Sunday, May 15, 2011

Has it really been 25 years?

Around 25 years ago, I bought something amazing.  It was a Psion Orrganiser II.  The world had never before quite seen its like.  The Psion II was a pocket (if you had pretty big pockets) computer, touted mostly as an electronic fileofax.  It was a lot more than that, though.  It had a programming language (OPL) and there were lots of nice things you could plug into it.  It had a two line display but a couple of years later I traded it in for the brand new four (count them) line display model.

imgres

The best thing about the Psion II was that it was obviously built by people who felt that what they were doing was really cool.  There was never the slightest doubt that everyone who worked on that machine woke up barely able to believe their luck that they were building something so awesome.  And it showed.  You might think ipads are beautiful objects (I’m not so impressed myself) but the Psion II combined beauty and functionality in an age where nobody had really thought of making technology look cool.

The Psion came in a sliding case that covered the keyboard making it look very, very Hitch-Hiker’s Guide to the Galaxy.  This is one of the reasons that the things were about as indestructible as it’s possible for anything to be.  You know when you pick up most bits of modern kit and feel slightly disappointed at it’s plasticy or flimsy feel?  The Psion II felt like it was hewn from solid rock.  I wrote an office suite for the Psion II and I actually managed to sell about 10 copies.  My first bit of commercial software!  And possibly the software I’m most proud of having written.

Psion was an amazing company.  It followed the Psion II with the imaginatively named Psion 3.  This was very much the same kind of thing, but in a lovely clamshell design with (for the time) a great big screen.  It had a touch-sensitive button bar that folded away behind the screen when you closed the machine.  This kind of design would become a hallmark of future Psion devices.  Hilariously, you could hold the machine to a phone receiver and use the contact application to dial the number by playing the tones through the speaker.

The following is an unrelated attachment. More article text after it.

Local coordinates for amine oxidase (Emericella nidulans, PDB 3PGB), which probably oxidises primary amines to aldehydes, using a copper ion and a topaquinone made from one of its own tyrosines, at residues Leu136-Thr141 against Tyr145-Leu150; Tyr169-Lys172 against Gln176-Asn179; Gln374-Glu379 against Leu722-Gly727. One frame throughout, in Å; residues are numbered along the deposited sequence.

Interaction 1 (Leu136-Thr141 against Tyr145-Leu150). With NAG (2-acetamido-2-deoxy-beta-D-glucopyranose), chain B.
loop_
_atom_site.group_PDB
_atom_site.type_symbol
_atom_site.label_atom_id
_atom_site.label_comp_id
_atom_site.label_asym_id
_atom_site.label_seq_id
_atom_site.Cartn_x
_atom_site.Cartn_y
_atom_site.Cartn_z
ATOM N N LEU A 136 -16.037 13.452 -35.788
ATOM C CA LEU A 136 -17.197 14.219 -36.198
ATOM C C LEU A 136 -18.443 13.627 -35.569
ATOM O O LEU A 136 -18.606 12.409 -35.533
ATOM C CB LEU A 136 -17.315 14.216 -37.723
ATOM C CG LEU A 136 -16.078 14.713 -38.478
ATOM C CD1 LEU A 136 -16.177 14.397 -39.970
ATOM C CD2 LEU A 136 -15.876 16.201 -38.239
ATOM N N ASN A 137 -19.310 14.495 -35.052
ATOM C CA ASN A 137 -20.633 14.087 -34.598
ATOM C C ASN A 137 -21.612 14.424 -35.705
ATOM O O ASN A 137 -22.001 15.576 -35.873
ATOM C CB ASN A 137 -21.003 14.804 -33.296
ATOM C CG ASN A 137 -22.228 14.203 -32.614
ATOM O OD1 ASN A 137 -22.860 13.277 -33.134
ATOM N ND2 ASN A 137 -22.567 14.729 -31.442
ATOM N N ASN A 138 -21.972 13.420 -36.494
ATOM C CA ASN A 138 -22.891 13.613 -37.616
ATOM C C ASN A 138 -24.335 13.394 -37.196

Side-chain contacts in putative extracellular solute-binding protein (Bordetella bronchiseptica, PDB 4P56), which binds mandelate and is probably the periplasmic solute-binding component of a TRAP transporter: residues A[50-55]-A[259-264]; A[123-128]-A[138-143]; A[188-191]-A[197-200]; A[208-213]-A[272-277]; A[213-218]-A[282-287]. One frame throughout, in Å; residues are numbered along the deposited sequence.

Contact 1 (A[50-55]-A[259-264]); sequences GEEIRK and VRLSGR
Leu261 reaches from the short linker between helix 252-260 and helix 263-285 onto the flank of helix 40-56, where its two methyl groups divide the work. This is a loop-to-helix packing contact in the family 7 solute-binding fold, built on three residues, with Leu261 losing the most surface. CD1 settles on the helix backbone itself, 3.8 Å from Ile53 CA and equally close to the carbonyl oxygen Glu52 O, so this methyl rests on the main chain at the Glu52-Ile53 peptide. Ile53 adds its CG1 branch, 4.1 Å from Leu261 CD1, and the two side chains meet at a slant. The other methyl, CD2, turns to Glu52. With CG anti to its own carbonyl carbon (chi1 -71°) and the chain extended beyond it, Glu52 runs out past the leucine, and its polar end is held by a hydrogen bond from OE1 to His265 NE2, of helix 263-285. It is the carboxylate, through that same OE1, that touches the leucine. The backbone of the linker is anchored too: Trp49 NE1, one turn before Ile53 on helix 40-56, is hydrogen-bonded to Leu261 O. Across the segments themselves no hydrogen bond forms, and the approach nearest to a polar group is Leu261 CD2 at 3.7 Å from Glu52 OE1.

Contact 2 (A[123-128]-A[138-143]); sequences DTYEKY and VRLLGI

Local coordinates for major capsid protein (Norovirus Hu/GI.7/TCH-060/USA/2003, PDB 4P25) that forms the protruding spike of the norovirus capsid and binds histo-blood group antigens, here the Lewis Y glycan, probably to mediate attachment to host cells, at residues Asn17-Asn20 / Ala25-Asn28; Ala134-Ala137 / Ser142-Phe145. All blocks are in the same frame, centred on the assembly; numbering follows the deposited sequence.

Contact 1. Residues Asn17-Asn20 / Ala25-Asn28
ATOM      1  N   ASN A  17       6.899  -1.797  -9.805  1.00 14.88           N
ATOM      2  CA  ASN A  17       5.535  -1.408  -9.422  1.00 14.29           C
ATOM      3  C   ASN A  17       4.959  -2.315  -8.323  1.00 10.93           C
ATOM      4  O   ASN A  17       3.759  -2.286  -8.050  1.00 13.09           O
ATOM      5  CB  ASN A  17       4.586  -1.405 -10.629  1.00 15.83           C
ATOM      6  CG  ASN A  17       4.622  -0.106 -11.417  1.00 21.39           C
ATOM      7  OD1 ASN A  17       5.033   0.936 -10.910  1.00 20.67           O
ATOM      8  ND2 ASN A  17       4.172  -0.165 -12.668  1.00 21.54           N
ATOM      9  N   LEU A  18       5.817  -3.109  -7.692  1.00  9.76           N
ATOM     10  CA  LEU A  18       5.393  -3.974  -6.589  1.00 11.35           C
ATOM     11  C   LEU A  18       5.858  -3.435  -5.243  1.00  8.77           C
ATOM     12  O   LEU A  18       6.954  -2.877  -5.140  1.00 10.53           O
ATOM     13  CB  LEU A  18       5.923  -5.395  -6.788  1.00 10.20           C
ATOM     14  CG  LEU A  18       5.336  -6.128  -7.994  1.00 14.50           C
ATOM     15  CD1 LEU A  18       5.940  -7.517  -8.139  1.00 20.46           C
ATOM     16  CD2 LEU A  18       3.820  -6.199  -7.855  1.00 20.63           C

There were variations of the basic Psion 3 and then there was the Psion 5.  To my mind, this machine has never been surpassed as a PDA.  The various Palms were pretty awesome, but the Series 5 had that same quality of design and cool that the II had.  It was just a wonderfully exciting thing to look at and touch.  It doesn’t look dated even now, apart from the mono screen.  The batteries lasted for about ever, it was as responsive as hell, the keyboard was genuinely excellent and it was hard not to squeal with delight when you opened or shut the clamshell: the keyboard extended from the case as you opened it and then locked into place alongside the screen in a breathtaking bit of design.  

There was later a Psion 7 and variants.  This was yet another innovative product, being the first netbook-style machine.  It had a colour, touch-sensitive screen, an excellent keyboard and a battery life of weeks.  It was also, for some reason, finished in leather.  I used one of these for a long time instead of a more conventional laptop.  It was lighter than any laptop at the time, did everything I needed it to and I could use it all day without worrying about having to plug it in.  I was travelling a lot at the time, so this was ideal.  I could even plug it into my phone and get hilariously slow Internet access, hooray!

Sadly, my Psions 5 and 7 mysteriously went missing after I lent them to a friend who, I suspect, simply sold them.  It’s a shame, because they were such cool, fun things to play with.  As wonderful as all my modern kit is, there’s never been anything like the Series 5 for jotting down quick notes.

Unfortunately, Psion no longer make devices like this.  It’s such a shame because as well as being innovative and having appeal that hugely outlasted the currency of their technology, the machines just oozed quality, elegance and superiority of design.  They never lost that sense that the people who designed and built the machines were the kind of people who wanted to use them and who lived every day in a tingle because they were making such cool stuff.  Apple products are often lionised for their design, but they don’t feel like they’re designed by people so much as by a corporation.  They only ‘just work’ if you want to do exactly what the designers decide you should want to do and are bewildering otherwise.  Psion kit just worked and Psion didn’t feel it had to use this as a selling point.  Because it just worked.

Companies change and die, technology moves on.  But I really hope those amazingly talented people who worked for Psion back then are still doing something that makes them excited to get out of bed every morning.  They deserve it.

No comments:

Post a Comment